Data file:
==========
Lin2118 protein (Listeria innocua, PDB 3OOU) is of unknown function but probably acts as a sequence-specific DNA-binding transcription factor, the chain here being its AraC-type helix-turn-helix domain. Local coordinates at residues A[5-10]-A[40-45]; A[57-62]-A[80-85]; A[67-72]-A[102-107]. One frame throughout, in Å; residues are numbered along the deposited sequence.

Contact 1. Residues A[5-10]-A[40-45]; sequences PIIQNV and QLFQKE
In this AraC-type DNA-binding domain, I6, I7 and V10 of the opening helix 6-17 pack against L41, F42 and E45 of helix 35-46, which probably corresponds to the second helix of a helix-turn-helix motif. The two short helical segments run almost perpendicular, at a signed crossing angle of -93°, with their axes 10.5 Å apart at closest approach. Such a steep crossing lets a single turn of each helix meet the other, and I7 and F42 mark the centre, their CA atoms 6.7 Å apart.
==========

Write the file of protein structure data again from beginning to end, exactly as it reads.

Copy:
Lin2118 protein (Listeria innocua, PDB 3OOU) is of unknown function but probably acts as a sequence-specific DNA-binding transcription factor, the chain here being its AraC-type helix-turn-helix domain. Local coordinates at residues A[5-10]-A[40-45]; A[57-62]-A[80-85]; A[67-72]-A[102-107]. One frame throughout, in Å; residues are numbered along the deposited sequence.

Contact 1. Residues A[5-10]-A[40-45]; sequences PIIQNV and QLFQKE
In this AraC-type DNA-binding domain, I6, I7 and V10 of the opening helix 6-17 pack against L41, F42 and E45 of helix 35-46, which probably corresponds to the second helix of a helix-turn-helix motif. The two short helical segments run almost perpendicular, at a signed crossing angle of -93°, with their axes 10.5 Å apart at closest approach. Such a steep crossing lets a single turn of each helix meet the other, and I7 and F42 mark the centre, their CA atoms 6.7 Å apart.